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Why Does Music Make Us Feel Good?







No one knows exactly why music has such a profound effect on our emotions. But thanks to scientific studies, we have exciting clues.

The go-to theory among scientists who study the cognition of music or how we process it mentally goes back to 1956. Philosopher and composer Leonard Meyer suggested that emotion in music is all about what we expect and whether we get it. Meyer drew on earlier psychological theories of emotion, which proposed that it arises when we cannot satisfy some desire. As you might imagine, this creates frustration or anger, but if we find what we’re looking for, be it love or a piece of chocolate, the payoff is all the sweeter.


This, Meyer proposed, is what music does--it arranges sonic patterns and regularities that entice us to make unconscious predictions about what’s coming next. If we’re right, the brain gives itself a little reward – called a surge of dopamine. The constant dance between expectation and outcome enlivens the brain with a pleasurable play of emotions. Of course, we all know that music has this direct line to emotions: who hasn’t been embarrassed by the tears that well up as the strings swell in a sentimental film or an orchestral arrangement.


In 2001, neuroscientists Anne Blood and Robert Zatorre at McGill University in Montreal used magnetic resonance imaging to prove that people listening to pleasurable music activate brain regions called the limbic and paralimbic areas. These connect to euphoric reward responses, similar to those we experience from sex and good food. The “good feeling” rewards come from a gush of a dopamine neurotransmitter which makes us want more -- contributing to our early ancestor’s propagation and survival.


But why does a sequence of sounds with no obvious survival value do the same thing?

The truth is no one knows for sure. However, we now have many clues as to why music provokes intense emotions. The idea that musical feelings arise from little minor violations and manipulations of expectations seems the most promising candidate theory, but it is tough to test. We expect rising melodies to continue to rise – but perhaps not indefinitely, as they never do. We expect pleasing harmonies rather than jarring dissonance – but what sounds pleasing today may have seemed dissonant two hundred years ago. We expect rhythms to be regular but are surprised if the jumpy syncopation of rock’ n' roll suddenly switches to four-square oompah time. Expectation is a complicated, ever-changing interplay of how the piece we’re hearing has gone so far, how it compares with similar pieces and styles, and how it compares with all we’ve ever heard.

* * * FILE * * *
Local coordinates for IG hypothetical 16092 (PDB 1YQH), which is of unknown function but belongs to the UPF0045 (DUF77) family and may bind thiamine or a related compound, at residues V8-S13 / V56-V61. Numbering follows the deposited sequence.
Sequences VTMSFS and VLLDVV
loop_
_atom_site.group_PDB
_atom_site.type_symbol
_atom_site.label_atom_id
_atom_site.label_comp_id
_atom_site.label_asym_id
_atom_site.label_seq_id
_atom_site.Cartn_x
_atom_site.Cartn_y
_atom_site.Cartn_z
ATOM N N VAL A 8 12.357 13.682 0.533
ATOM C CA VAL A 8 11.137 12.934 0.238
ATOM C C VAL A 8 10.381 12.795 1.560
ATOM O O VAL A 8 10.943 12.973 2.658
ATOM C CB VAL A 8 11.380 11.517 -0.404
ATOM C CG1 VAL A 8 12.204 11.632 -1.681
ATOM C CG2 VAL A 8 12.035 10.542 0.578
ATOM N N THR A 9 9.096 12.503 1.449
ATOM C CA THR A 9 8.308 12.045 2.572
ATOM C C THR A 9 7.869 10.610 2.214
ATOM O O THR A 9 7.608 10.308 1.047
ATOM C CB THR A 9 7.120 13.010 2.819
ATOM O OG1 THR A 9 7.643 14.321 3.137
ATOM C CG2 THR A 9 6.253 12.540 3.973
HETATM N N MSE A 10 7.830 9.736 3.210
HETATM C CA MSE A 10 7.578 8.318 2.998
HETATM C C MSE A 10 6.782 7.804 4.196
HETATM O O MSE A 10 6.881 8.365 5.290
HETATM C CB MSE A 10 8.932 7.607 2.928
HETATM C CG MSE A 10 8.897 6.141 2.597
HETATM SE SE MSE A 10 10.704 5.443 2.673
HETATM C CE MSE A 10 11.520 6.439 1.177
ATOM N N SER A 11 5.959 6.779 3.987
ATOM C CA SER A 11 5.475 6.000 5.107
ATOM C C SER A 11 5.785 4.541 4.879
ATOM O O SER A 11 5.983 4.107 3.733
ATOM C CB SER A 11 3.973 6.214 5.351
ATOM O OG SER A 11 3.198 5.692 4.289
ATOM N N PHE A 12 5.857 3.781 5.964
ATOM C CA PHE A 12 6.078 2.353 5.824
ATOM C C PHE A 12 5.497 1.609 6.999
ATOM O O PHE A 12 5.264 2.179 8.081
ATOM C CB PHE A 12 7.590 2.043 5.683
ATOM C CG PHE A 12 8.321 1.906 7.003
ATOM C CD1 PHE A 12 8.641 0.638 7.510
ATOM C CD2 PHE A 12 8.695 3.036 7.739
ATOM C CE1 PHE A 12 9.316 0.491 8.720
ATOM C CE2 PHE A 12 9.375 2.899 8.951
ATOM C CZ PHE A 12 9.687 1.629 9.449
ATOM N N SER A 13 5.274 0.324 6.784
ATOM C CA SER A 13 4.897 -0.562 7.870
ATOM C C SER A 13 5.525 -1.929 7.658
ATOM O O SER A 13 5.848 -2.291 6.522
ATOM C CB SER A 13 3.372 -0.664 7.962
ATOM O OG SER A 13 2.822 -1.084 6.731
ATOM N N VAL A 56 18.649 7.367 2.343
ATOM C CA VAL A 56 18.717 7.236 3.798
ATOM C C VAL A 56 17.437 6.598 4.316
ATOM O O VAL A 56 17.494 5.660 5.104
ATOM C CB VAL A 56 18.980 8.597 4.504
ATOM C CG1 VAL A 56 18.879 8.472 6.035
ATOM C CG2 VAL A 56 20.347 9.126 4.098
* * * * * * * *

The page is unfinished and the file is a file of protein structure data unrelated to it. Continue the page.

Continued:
We can rationalize a great deal about why we feel emotions from particular musical phrases and performances. Moreover, Meyer’s 1956 ideas have received further support from a brain-scanning study by Zatorre and colleagues, which showed that the rewards stimulated by music heard for the first time are mainly dependent on communication between “emotion” and “logic” circuits in the brain.


This picture also implies that music isn’t just about good vibrations – it can provoke other feelings, such as anxiety, boredom, and even anger. Composers and performers walk a delicate tightrope, needing to tweak expectations to the right degree. Not enough, and the music is dully, as nursery tunes seem to adults. Too much, and we can’t develop any expectations.


I think we all can agree, music is all around us intersecting our lives, regulating our moods and bringing good vibes to those who are listening. It raises our moods, brings excitement, or calms us down. It lets us to feel all the emotions that we experience in our lives.


For more information on this topic, please refer to an article by Philip Ball at https://www.bbc.com/future/article/20130418-why-does-music-make-us-feel-g